Stu Sjouwerman is the founder and CEO of KnowBe4 Inc.security awareness training and a phishing simulation platform.

Predicting the future isn’t easy, but careful analysis of attack vectors and the future of technology can give us a good idea of ​​where we’re headed. For an effective cybersecurity program, organizations must first understand how the overall threat environment is changing. Below are the top cybersecurity trends and predictions organizations can expect in 2023.

1. Social media scams give rise to a new battleground of social engineering

Adversaries and state-sponsored attackers use social engineering techniques as a first step (initial access vector) in large-scale campaigns to break into systems, distribute ransomware, or steal sensitive information . With commerce and social media markets constantly growing, people are increasingly relying on trust metrics, such as the number of logins or followers of a person or business account, whether the account is verified and how long the account has been active, which makes them vulnerable. scams and cyberattacks.

The figures show an alarming trend. In 2017, around 5,000 people were scammed out of $42 million. In 2021, nearly 100,000 people reported being scammed for a total of $770 million. Security professionals have ranked social engineering as the “most dangerous” threat in 2022.

2. Catastrophic Attacks on Critical Infrastructure

Critical infrastructure has always been a major target for cybercriminals and state-sponsored attackers. Given the Russian-Ukrainian war, cyberattacks and threats have grown exponentially. Nearly 90% of all US critical infrastructure is thought to have been hit by a successful ransomware attack in 2021. And most CISOs (nearly 80%) believe the world is now in a “perpetual state” of cyber warfare .

With inflation and the rising cost of living, the world could witness digital civil disobedience in the form of hacktivism, where citizens attack their own government or infrastructure as a way to stage protests.

3. Deepfake attacks become more convincing

The rise of deepfakes (synthetically manipulated audio, video and images) as a tool to create a layer of trust in scams and social engineering attacks will increase exponentially. The level of maturity of deepfakes technology is compelling enough to fool most unsuspecting people.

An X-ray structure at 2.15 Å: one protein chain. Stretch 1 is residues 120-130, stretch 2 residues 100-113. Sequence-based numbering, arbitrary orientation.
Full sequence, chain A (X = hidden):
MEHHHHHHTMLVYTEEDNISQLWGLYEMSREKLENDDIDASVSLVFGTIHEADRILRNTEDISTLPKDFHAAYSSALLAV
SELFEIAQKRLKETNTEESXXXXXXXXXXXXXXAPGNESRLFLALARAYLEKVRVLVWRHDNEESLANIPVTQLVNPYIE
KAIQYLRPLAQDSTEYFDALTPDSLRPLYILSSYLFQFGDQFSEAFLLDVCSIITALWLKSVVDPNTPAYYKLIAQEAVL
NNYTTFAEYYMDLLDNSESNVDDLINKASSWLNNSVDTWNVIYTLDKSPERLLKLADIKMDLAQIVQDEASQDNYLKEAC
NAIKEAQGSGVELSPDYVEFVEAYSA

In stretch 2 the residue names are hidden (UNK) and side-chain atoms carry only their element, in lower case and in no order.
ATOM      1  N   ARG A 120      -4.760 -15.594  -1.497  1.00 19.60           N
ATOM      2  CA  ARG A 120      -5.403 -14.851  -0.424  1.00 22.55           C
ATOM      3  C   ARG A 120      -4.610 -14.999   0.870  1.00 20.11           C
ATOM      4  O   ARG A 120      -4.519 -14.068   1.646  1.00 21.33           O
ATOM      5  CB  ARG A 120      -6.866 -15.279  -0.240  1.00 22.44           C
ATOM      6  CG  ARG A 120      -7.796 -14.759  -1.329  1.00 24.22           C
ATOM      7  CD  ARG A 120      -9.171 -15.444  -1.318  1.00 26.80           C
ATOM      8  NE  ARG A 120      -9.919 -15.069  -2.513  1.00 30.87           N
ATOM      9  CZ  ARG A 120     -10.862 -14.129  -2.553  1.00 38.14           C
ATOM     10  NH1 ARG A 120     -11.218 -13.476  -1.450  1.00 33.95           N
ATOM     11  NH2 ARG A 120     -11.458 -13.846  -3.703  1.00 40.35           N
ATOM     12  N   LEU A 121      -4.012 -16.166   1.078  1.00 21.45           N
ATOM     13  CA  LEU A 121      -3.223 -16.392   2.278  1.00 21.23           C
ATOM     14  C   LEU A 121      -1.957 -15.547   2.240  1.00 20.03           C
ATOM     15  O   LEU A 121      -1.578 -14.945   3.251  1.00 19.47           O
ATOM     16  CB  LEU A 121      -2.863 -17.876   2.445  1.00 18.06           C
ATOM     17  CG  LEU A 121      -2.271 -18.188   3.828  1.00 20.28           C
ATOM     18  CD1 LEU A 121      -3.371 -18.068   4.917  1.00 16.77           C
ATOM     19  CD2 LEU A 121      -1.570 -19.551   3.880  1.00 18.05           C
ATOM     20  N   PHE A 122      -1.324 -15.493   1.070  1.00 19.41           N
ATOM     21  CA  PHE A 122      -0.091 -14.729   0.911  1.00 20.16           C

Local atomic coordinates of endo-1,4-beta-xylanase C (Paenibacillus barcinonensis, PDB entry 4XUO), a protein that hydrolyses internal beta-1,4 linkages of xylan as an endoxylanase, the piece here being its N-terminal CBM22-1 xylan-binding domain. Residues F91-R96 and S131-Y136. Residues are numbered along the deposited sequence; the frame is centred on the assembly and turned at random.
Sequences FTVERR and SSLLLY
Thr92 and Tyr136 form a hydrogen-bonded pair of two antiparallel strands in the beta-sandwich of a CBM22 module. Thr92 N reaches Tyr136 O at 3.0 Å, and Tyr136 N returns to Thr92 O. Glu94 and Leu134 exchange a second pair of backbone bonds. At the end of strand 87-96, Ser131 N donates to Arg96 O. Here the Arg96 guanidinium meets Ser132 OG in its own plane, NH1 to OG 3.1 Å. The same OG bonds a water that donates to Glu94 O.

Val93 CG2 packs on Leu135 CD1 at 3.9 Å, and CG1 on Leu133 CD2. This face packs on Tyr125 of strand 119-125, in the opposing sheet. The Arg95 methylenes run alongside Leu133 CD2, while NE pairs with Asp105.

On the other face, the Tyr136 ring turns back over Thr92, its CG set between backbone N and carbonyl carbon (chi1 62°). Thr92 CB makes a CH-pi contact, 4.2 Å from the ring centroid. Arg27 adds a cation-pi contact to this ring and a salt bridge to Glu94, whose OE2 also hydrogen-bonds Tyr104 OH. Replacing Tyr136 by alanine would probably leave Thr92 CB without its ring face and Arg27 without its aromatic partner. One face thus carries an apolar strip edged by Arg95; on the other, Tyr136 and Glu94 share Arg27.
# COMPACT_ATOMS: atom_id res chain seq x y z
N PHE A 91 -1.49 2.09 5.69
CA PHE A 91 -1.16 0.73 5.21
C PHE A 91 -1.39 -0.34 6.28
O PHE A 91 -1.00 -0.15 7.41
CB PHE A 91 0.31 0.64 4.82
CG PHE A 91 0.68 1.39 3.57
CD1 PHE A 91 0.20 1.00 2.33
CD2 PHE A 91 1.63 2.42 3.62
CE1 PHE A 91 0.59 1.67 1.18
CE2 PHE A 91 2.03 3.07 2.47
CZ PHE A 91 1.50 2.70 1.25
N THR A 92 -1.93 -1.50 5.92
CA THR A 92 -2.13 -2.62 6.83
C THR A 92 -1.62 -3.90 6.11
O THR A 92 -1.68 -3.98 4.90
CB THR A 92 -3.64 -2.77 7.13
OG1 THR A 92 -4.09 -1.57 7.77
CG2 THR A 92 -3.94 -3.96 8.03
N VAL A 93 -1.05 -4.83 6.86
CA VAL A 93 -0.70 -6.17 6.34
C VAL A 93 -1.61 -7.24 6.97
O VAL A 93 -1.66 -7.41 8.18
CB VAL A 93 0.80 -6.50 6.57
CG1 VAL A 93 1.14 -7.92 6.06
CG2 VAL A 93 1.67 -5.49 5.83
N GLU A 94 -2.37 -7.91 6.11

A relatively new form of attack technique, most organizations are unaware of the dangers of deepfakes and therefore do nothing to educate employees about it. This situation creates a huge risk that could cost them dearly in 2023. According to recent research, deepfake content is increasing by more than 400% year-over-year, and attacks involving fabricated audio and video also increase. Europol revealed that deepfake technology could soon become a staple tool for cybercriminals.

4. New threats emerge with the metaverse

The Metaverse has been getting a lot of hype lately, with well-known brands announcing entry into several prominent virtual worlds. While this technology opens up opportunities for social interaction, gaming, and commerce, attackers will find a way to hijack identities and extract or steal sensitive data. If a metaverse interaction is recorded on the blockchain, extortionists and cybercriminals can track it, leading to a highly sophisticated and targeted scam attempt. Interpol believes the metaverse will open up new avenues for cybercrime.

5. Organizations focus on creating a culture of safety

Not all will be bleak in 2023. A recent ClubCISO survey shows that the transformation to remote and hybrid working has had a positive effect on employee attitudes towards safety. Research indicates that a good security culture has become the norm for organizations that have received ongoing security awareness training.

Organizations are realizing that human causes are responsible for 95% of cybersecurity breaches, underscoring the importance of building a strong security culture. A strong security culture reduces the risk of attacks and operationalizes employees as the last line of defense. A majority (87%) of technology CEOs think a strong security culture is just as important as technology controls.

As 2023 dawns, it is important that organizations do not relegate cybersecurity to the background. Threat actors are opportunistic and thrive in times of uncertainty. Perhaps the most important step an organization can take in 2023 is fostering a culture of awareness and establishing a foundation of safety. If they focus on these two things, they will be much better prepared for the new year and beyond.


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